An Urban Farm Feeding The Poorest Part of Philly Fights To Stay Alive And Growing

JESSICA GRIFFIN / INQUIRER STAFF PHOTOGRAPHER

INQUIRER.COM – The Life Do Grow Farm on North 11th and Dauphin Streets in North Philadelphia was carved out of the poorest part of the poorest big city in America.

Once an illegal dump, set beside a SEPTA Regional Rail line, the two-acre plot is studded by trees — some in planters made of painted tires — and lined with beds normally thick with flowers and vegetables in the growing season. Run by a grassroots nonprofit called Urban Creators, it yields needed food in a supermarket desert where hunger proliferated long before the pandemic.

The farm also serves as a community commons — a nexus of artistic and entrepreneurial incubation in what neighbors call a “magical” space dotted by sheds and a pavilion used for public events.

CONTINUE READING THE FULL STORY: https://www.inquirer.com/news/urban-farm-north-philadelphia-food-insecurity-supermarket-desert-20201124.html

INQUIRER.COM – The Life Do Grow Farm on North 11th and Dauphin Streets in North Philadelphia was carved out of the poorest part of the poorest big city in America. Once an illegal dump, set beside a SEPTA Regional Rail line, the two-acre plot is studded by trees — some in planters made of painted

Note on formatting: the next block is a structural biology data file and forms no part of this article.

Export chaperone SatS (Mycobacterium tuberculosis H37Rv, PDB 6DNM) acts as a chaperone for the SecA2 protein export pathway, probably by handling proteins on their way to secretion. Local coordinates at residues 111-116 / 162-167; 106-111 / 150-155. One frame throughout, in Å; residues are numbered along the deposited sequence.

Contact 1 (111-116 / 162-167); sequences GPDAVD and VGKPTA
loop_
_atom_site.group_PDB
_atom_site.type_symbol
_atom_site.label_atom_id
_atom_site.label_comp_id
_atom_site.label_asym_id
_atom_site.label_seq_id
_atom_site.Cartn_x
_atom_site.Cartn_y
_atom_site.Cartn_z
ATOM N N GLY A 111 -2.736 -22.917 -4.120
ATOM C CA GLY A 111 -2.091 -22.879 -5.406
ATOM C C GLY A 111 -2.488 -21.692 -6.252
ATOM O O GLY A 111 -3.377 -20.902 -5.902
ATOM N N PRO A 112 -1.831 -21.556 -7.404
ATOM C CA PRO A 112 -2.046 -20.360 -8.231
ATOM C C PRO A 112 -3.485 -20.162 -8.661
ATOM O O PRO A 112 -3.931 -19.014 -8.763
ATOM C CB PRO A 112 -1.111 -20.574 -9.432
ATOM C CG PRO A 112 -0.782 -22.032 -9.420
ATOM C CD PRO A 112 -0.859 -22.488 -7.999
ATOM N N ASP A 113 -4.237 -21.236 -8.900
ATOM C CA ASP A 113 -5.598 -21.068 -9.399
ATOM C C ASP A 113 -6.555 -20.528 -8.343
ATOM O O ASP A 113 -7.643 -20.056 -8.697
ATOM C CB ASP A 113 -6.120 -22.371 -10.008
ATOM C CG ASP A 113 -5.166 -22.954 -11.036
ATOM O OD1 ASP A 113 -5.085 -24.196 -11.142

JESSICA GRIFFIN / INQUIRER STAFF PHOTOGRAPHER

INQUIRER.COM – The Life Do Grow Farm on North 11th and Dauphin Streets in North Philadelphia was carved out of the poorest part of the poorest big city in America.

Once an illegal dump, set beside a SEPTA Regional Rail line, the two-acre plot is studded by trees — some in planters made of painted tires — and lined with beds normally thick with flowers and vegetables in the growing season. Run by a grassroots nonprofit called Urban Creators, it yields needed food in a supermarket desert where hunger proliferated long before the pandemic.

The farm also serves as a community commons — a nexus of artistic and entrepreneurial incubation in what neighbors call a “magical” space dotted by sheds and a pavilion used for public events.

CONTINUE READING THE FULL STORY: https://www.inquirer.com/news/urban-farm-north-philadelphia-food-insecurity-supermarket-desert-20201124.html


Write a comment